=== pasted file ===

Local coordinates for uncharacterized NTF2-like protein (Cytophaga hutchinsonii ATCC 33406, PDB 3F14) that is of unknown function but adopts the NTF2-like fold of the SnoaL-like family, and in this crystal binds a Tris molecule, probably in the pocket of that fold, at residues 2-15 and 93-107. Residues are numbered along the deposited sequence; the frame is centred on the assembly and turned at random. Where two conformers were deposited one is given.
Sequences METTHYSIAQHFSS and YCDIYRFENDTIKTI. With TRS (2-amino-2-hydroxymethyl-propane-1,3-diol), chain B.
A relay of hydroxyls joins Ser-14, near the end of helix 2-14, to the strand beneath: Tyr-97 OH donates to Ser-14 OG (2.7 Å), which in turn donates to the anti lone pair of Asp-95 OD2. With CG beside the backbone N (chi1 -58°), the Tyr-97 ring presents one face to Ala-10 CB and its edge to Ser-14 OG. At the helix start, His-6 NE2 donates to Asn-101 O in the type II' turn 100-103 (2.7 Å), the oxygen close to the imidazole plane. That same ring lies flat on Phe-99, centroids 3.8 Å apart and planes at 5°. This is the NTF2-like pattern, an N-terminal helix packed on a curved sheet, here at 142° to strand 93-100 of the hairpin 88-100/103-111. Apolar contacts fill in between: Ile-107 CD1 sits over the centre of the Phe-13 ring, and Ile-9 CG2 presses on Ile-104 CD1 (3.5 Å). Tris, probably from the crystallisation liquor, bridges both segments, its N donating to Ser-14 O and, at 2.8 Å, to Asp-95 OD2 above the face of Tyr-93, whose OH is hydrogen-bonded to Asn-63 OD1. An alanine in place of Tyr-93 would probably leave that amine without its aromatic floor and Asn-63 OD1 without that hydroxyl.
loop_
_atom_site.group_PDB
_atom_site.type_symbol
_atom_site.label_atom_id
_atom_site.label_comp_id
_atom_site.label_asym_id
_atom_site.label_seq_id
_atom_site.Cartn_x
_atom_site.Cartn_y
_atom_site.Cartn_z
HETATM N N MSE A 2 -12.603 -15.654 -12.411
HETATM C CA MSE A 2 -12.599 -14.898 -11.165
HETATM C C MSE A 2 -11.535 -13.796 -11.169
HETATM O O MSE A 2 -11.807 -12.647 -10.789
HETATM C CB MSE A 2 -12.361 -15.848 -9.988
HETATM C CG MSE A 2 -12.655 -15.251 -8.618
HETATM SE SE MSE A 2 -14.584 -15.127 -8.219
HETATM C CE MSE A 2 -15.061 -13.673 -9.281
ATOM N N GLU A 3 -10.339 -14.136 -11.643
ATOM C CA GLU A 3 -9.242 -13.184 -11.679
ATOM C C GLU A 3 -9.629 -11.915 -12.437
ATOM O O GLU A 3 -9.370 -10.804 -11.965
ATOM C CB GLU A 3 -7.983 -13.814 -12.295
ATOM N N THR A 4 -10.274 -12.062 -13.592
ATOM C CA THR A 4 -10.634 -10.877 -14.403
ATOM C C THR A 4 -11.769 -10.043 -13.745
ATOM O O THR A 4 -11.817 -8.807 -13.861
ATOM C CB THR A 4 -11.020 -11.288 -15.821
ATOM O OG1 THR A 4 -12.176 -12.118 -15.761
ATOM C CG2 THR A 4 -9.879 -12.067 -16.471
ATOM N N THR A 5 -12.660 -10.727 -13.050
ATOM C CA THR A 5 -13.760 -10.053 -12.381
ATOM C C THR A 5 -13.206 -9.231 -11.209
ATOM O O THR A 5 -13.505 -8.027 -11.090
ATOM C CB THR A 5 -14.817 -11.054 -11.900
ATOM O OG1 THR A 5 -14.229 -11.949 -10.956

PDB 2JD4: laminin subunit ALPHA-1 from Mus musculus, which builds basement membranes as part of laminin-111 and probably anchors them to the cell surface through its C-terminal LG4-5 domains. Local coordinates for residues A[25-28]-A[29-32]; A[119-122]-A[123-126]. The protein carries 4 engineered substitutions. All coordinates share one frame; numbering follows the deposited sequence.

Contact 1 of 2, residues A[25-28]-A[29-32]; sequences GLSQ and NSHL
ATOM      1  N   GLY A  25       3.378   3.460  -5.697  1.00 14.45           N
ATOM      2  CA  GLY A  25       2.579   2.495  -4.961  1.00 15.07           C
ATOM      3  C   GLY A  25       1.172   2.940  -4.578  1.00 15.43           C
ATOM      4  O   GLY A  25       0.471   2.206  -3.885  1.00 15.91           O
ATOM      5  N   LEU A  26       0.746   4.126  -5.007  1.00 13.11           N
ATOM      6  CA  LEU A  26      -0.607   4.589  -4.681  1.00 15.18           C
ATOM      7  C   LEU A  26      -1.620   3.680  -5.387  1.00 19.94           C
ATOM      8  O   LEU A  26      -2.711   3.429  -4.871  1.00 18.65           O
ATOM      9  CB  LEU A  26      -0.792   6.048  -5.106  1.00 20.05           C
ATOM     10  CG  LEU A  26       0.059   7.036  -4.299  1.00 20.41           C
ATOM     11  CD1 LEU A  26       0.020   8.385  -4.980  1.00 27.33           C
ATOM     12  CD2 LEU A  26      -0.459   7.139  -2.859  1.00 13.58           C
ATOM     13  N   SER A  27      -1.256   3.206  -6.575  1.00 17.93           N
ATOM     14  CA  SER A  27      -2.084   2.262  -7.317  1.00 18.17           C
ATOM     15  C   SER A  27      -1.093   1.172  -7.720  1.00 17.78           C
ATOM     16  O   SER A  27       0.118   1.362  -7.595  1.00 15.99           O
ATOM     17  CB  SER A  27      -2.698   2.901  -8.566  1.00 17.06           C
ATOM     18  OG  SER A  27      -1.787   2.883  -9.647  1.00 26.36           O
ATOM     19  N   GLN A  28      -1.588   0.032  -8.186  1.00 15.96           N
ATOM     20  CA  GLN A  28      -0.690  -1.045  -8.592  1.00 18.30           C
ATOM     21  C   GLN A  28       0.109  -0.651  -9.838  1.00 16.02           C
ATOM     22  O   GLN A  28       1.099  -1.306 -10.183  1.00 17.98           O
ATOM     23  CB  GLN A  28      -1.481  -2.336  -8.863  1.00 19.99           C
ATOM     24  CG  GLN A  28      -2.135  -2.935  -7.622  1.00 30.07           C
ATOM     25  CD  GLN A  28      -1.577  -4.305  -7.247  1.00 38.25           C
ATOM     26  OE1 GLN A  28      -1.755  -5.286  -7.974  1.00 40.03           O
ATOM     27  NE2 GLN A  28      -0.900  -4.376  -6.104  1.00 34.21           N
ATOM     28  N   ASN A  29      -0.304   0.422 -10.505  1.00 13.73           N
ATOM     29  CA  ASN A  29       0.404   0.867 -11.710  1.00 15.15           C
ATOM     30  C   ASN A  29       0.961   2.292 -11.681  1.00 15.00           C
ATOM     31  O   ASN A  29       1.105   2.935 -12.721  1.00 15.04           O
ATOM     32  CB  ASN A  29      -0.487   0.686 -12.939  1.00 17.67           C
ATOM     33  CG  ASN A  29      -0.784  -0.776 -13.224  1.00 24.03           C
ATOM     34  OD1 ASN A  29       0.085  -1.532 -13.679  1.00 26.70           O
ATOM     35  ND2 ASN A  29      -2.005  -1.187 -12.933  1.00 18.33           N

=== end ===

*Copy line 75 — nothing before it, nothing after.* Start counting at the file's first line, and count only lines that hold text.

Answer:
ATOM     34  OD1 ASN A  29       0.085  -1.532 -13.679  1.00 26.70           O